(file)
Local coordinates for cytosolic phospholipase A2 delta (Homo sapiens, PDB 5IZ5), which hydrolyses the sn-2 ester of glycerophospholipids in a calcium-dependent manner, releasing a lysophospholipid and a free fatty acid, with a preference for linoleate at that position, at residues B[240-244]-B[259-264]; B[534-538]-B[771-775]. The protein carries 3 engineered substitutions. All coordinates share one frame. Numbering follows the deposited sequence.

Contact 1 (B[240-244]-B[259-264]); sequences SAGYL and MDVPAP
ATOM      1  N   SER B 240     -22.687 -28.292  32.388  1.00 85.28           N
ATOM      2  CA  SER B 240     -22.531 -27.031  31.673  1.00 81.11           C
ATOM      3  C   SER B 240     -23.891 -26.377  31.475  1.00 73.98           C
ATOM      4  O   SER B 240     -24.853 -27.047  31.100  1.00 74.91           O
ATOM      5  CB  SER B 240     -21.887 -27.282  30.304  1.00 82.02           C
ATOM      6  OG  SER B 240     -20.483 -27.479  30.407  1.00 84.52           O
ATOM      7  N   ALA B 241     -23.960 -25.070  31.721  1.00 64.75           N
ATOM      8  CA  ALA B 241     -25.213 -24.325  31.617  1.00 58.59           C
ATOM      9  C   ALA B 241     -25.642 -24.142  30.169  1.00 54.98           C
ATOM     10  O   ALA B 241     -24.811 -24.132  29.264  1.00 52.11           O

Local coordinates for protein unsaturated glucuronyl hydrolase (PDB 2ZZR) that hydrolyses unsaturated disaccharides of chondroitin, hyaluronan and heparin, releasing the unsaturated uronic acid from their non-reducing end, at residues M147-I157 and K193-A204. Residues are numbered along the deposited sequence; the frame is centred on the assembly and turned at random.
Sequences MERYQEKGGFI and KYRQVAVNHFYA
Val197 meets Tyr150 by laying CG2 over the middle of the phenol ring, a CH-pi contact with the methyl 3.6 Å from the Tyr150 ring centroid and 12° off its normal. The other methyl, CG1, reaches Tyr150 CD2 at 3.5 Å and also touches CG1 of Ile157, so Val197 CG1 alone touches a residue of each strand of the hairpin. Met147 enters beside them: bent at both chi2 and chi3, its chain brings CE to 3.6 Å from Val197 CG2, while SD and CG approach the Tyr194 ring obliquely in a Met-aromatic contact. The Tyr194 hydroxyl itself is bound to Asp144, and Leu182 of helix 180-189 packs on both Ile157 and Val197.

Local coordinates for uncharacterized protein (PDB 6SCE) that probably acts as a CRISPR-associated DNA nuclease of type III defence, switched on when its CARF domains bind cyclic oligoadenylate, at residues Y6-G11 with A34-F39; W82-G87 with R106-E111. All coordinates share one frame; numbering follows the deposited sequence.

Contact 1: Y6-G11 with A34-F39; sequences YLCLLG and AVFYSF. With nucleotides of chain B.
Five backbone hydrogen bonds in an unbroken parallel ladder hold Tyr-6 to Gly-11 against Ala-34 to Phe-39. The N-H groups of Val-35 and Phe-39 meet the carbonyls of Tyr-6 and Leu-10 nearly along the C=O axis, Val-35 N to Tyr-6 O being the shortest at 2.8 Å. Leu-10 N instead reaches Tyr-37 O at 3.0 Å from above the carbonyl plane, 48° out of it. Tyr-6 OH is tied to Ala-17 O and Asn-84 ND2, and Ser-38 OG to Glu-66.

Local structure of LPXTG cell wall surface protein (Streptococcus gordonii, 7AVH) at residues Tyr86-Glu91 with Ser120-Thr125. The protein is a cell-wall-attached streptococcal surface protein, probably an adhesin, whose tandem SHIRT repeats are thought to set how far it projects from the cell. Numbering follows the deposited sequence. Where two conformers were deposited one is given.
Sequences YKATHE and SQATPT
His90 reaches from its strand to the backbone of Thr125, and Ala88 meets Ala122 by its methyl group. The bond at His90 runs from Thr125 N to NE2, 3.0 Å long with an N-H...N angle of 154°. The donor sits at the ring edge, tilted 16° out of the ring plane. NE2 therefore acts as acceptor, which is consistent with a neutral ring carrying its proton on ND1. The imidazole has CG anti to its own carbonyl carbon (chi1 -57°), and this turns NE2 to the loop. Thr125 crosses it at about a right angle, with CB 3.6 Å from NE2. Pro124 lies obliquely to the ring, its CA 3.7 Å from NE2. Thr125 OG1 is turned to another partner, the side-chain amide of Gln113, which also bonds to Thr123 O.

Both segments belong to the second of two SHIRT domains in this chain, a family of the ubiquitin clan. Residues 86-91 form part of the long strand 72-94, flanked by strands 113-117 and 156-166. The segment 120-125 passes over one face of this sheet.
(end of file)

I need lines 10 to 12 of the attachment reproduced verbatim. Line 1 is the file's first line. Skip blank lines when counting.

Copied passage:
ATOM      8  CA  ALA B 241     -25.213 -24.325  31.617  1.00 58.59           C
ATOM      9  C   ALA B 241     -25.642 -24.142  30.169  1.00 54.98           C
ATOM     10  O   ALA B 241     -24.811 -24.132  29.264  1.00 52.11           O